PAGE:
Before we get into the details of informal education, it’s important to first define formal education. It’s essentially a typical classroom environment supplied by persons who have been specially trained to teach a specific subject. Formal education, unlike informal education, is separated into stages based on the amount of material a student is likely to comprehend.
Formal education begins at the age of six (although this varies by country) and includes basic abilities such as learning to read and write, as well as post-secondary school and post-graduate studies.
Informal education, on the other hand, lacks the structure and levels seen in official education. It is more natural and spontaneous, which means that the information you learn through this kind of instruction is based on personal experience. This can include going to locations like museums, libraries, and other non-traditional educational facilities, as well as simply looking at circumstances that allow a person to absorb vital information.
For example, formal schooling can teach you about fire, physics, and thermodynamics in more advanced subjects. However, informal education occurs when you witness someone’s hand being burned when they touch a pot handle without a potholder and learn that the heat from the stove passed to the pot handle, indicating that you should be cautious when handling your cooking ware.
Informal Education’s Characteristics
Informal learning is far more spontaneous than a conventional education, which is timed and scheduled. People from all walks of life can benefit from informal education even before entering preschool if they are currently learning from everything around them.
There are no criteria, curriculums, or standards for informal learning. While there are some acceptable guidelines for teaching your child how to brush their teeth, there is no right or wrong way to teach your child which section of your teeth to brush first. Because there is no curriculum or standardized assessments, it is difficult to measure or test how well a learner comprehends — it is either they grasp or they don’t.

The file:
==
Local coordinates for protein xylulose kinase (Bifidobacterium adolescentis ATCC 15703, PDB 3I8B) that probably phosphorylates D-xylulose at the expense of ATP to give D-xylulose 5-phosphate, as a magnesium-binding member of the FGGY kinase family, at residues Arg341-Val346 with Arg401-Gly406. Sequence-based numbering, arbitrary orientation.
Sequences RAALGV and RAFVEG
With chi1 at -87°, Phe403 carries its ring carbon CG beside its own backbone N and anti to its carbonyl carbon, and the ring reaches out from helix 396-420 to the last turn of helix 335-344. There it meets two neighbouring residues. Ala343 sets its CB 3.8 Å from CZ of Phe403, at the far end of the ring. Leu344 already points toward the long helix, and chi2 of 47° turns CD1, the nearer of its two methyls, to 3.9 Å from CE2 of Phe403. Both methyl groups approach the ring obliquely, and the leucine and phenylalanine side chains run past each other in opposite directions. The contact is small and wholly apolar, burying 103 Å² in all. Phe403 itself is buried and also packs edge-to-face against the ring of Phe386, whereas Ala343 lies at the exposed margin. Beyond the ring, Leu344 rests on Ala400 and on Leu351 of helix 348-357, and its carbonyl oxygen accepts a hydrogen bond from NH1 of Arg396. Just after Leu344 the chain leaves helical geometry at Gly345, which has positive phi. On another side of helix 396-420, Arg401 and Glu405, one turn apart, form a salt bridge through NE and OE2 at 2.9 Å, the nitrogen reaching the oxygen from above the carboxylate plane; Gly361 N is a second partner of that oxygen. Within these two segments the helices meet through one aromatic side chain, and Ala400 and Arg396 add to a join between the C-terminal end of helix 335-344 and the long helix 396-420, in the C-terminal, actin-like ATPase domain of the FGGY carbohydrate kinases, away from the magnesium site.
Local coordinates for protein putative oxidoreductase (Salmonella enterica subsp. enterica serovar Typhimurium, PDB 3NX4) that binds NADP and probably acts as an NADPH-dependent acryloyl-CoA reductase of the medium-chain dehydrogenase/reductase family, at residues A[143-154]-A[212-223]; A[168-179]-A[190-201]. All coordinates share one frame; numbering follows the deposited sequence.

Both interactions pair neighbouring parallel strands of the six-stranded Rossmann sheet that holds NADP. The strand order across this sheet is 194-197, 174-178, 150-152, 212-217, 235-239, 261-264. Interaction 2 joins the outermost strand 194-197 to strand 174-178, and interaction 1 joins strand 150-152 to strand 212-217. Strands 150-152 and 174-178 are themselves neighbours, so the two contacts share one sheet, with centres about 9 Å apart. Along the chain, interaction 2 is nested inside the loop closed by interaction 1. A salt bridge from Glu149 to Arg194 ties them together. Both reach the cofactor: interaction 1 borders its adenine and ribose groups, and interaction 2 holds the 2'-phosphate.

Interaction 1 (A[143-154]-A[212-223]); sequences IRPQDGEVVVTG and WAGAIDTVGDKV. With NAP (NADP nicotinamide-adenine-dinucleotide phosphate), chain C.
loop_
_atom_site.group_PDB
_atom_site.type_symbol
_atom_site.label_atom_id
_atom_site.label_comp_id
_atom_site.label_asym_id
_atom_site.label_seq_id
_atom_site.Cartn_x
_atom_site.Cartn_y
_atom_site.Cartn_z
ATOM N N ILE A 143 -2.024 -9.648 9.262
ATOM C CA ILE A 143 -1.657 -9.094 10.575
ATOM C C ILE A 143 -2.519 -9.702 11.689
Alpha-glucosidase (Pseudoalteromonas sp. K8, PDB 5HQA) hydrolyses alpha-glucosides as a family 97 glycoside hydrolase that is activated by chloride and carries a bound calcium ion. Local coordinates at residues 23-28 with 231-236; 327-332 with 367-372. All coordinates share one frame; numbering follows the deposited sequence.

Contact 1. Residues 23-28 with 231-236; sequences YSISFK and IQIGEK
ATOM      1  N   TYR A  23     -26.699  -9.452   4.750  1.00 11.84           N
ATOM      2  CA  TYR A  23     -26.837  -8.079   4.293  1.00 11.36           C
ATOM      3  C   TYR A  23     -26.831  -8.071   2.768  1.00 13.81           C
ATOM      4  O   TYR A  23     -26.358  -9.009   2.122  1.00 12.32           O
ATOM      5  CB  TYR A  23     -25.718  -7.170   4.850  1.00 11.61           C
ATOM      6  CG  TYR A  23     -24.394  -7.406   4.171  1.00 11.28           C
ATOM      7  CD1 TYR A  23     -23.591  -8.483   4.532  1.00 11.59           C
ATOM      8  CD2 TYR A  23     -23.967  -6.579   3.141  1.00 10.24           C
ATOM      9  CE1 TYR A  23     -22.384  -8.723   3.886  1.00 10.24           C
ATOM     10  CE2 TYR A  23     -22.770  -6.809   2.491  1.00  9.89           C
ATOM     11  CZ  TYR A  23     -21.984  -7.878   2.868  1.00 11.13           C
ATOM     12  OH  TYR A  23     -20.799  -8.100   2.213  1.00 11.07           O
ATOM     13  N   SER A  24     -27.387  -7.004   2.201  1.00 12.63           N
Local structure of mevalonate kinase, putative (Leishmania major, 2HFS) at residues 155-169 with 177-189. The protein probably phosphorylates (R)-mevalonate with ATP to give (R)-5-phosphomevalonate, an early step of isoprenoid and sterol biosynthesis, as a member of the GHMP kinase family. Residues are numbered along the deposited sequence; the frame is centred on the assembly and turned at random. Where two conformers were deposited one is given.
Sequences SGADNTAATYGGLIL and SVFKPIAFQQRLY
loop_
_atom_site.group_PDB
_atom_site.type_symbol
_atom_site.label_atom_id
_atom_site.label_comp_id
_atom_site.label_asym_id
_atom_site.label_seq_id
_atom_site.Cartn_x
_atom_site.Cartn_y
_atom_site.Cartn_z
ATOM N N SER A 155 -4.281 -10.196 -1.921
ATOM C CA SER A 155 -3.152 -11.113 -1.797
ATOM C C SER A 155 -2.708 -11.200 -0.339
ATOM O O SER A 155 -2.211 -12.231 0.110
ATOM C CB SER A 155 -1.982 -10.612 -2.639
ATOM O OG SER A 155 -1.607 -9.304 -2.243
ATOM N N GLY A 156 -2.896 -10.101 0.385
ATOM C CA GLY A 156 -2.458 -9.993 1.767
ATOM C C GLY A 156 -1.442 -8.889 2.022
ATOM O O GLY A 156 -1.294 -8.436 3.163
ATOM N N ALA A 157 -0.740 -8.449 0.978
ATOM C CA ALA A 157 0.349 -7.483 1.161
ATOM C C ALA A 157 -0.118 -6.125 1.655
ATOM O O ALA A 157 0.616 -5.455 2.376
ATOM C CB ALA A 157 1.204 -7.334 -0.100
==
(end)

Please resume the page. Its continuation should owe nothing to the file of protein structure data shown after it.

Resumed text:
Because informal learning is voluntary, persons who learn must be motivated to do so. It can be tough to get a child to remember how to tie a shoelace if they aren’t interested in learning on their own.
Informal learning can come from a qualified instructor who teaches you something outside of the curriculum, but anyone can be a teacher in informal education, regardless of credentials or whether or not they have a teaching license. In truth, your parents and the people with whom you grew up are most likely your first informal teachers.
And, unlike formal education, which ends when you reach a particular age or opt to leave an educational institution, you can continue to learn informally. Even fully matured middle-aged persons can profit from informal learning if they are eager to learn for their own gain. One elderly person learning how to operate a touch screen phone for a younger person, for example, is an example of informal learning. Another example of informal schooling is someone who asks for directions.
That isn’t to say that there isn’t a third style of education: non-formal. Non-formal learning does not always follow the same framework as formal education, but it is also not as spontaneous. After-school programs, non-credit education classes, seminars, and conferences are all examples.